Agree, Mykele! I have already saved nearly every cookie and quick-cook recipe sent out in the "dailies" this month. Liked 'em the first time I saw 'em... PS - so right about unsalted butter and kosher salt.

  • mykele 23 May, 2010

    I can't believe that I have a chance to again comment on this recipe more
    than a year later. Mom, When using Kosher salt, it is additive free and
    less "strong" than table salt. I always use unsalted butter in baking as
    it iss indeed fresher and flavor is brighter. It would be nice to see less
    repeeats for recipes and more truly new ones. Mykele

  • Lovethemsweets 8 Feb, 2009

    To mom and everyone else interested. My husband is a chef and says unsalted butter is always preferred because it is a better, fresher product. He says it's always better to use the unsalted butter and add kosher salt. This is why so many recipes ask for unsalted butter. Just FYI.

  • mykele 1 Feb, 2009

    To mom7....now you have saved mega minutes for us all...thank you.
    The solution was so obvious that no one saw it before...See, we
    do learn from each other.

  • mom7 31 Jan, 2009

    I will try these today. I rarely use unsalted butter in my baking. I just cut back on the salt. This seems like way too much salt. When a cookie calls for refrigerating the dough and then rolling or shaping it, I refrigerate it flattened out and then cut it into equal size squares, or in this case rectangles, and then it only requires a little bit of shaping by hand. Will definitely be drizzling with chocolate.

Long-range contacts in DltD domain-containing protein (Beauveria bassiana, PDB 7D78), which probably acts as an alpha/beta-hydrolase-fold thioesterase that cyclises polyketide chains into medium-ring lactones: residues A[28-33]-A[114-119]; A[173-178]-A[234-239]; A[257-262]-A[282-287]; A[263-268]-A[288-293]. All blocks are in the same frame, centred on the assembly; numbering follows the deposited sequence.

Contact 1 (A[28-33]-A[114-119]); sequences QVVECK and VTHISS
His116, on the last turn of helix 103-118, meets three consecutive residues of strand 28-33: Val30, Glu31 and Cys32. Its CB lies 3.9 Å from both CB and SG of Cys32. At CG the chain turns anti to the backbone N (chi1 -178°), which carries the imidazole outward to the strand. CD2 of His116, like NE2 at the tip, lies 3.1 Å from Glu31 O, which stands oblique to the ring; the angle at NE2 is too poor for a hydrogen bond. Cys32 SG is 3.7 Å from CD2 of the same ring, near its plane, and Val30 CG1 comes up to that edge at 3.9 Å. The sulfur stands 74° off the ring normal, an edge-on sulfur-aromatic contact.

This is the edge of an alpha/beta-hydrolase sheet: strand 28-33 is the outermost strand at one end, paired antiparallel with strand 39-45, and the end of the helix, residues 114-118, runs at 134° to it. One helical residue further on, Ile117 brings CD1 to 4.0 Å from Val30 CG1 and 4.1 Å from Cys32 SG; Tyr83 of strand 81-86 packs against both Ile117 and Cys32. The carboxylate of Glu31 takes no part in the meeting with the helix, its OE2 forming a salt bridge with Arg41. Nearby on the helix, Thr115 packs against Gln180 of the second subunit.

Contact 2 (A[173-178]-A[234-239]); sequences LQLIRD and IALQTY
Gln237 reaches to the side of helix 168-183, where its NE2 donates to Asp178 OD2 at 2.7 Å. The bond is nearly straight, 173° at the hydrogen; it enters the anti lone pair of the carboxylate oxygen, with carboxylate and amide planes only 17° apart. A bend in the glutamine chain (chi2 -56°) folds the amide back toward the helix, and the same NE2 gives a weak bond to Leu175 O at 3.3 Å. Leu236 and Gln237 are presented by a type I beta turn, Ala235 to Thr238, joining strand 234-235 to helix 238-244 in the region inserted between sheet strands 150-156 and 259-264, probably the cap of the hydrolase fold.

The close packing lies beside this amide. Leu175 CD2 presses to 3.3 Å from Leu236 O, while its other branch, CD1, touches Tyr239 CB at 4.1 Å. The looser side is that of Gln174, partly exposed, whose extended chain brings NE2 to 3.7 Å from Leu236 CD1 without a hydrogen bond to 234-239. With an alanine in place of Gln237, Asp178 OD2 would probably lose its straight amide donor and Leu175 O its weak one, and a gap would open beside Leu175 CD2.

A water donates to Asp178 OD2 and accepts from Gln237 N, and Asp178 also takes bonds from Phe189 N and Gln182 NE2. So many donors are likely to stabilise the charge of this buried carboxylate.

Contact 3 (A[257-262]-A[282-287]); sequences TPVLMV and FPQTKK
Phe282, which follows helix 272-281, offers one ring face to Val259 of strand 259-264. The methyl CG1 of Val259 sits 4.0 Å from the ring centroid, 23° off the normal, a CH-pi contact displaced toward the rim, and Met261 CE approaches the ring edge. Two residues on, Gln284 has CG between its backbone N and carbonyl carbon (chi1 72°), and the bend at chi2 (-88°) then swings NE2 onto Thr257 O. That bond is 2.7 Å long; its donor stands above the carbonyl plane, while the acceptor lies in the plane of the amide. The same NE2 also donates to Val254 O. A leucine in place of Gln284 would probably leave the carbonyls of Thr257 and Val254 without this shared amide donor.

• JacqJacq 30 Jan, 2009

    I did you use unsalted butter and I used Kosher salt. I have to try and redo this recipe, which should be within the next few days. Don't get me wrong, the cookies were still very good.

  • mykele 30 Jan, 2009

    Ladies, the rule with salt is You always use twice as much coarse/Kosher
    salt aas regular table salt in any recipe. Many prefer coarse salt as it
    does not contain anti-caking ingredients so is much more natural and has
    a better taste as it is not "contaminated" with chemicals. Using unsalted
    butter helps you control the actual salt in any recipe. I have many years
    of cooking experience behind me and I am constantly learning all that
    I can to improve the results .

  • euni 30 Jan, 2009

    If you used regular table salt instead of coarse salt as in the recipe and you did not use unsalted butter then the cookies would have been way too salty.

  • 1Toffy 30 Jan, 2009

    Martha is not at all shy about the use of butter, and plenty of it. I rarely use UNsalted butter, but I do cut back on the amount of any added salt in the recipe, at least by half. I judge the salt to the flour amount and not always to the salted butter. I think I would roll the dough into logs to begin with, chill then cut and fiddle with them then roll in the pecans. After baking drizzling with melted choc would be great visually and in taste.

  • coolban3 30 Jan, 2009

    Every good cook(lilke Martha)knows unless stated, use unsalted butter. I learned this through mistakes also. i am baking a batch for church and will state how my turns out.

  • shesmom 3 Jan, 2009

    Did you use unsalted butter? That may have been why they were salty.

  • JacqJacq 28 Sep, 2008

    Made these the other day and I think 1 1/2 teasp is way too much for the salt, I did one teasp and it was still too much. My first batch spread out a bit in the oven, even after I refrigerated them so I froze the second batch and they were better. I think next time I'm going to only add 1/2 of salt and 1 1/4 of butter and see what happens. Maybe the salt and baking powder are mixed up. Overall they were good but very, very buttery.